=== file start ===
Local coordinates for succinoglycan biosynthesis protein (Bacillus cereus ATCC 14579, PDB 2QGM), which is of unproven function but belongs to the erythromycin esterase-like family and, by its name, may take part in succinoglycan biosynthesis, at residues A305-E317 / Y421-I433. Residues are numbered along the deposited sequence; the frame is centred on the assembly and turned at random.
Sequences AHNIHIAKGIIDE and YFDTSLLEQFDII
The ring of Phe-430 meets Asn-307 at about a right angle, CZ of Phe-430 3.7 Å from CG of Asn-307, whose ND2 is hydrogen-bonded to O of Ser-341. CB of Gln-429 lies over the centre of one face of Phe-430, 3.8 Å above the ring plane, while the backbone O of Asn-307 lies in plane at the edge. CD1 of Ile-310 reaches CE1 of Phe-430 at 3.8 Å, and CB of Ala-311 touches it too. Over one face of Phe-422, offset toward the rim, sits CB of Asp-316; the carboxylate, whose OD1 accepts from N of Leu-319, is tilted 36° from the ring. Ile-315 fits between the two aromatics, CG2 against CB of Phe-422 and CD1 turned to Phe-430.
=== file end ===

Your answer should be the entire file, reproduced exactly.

Local coordinates for succinoglycan biosynthesis protein (Bacillus cereus ATCC 14579, PDB 2QGM), which is of unproven function but belongs to the erythromycin esterase-like family and, by its name, may take part in succinoglycan biosynthesis, at residues A305-E317 / Y421-I433. Residues are numbered along the deposited sequence; the frame is centred on the assembly and turned at random.
Sequences AHNIHIAKGIIDE and YFDTSLLEQFDII
The ring of Phe-430 meets Asn-307 at about a right angle, CZ of Phe-430 3.7 Å from CG of Asn-307, whose ND2 is hydrogen-bonded to O of Ser-341. CB of Gln-429 lies over the centre of one face of Phe-430, 3.8 Å above the ring plane, while the backbone O of Asn-307 lies in plane at the edge. CD1 of Ile-310 reaches CE1 of Phe-430 at 3.8 Å, and CB of Ala-311 touches it too. Over one face of Phe-422, offset toward the rim, sits CB of Asp-316; the carboxylate, whose OD1 accepts from N of Leu-319, is tilted 36° from the ring. Ile-315 fits between the two aromatics, CG2 against CB of Phe-422 and CD1 turned to Phe-430.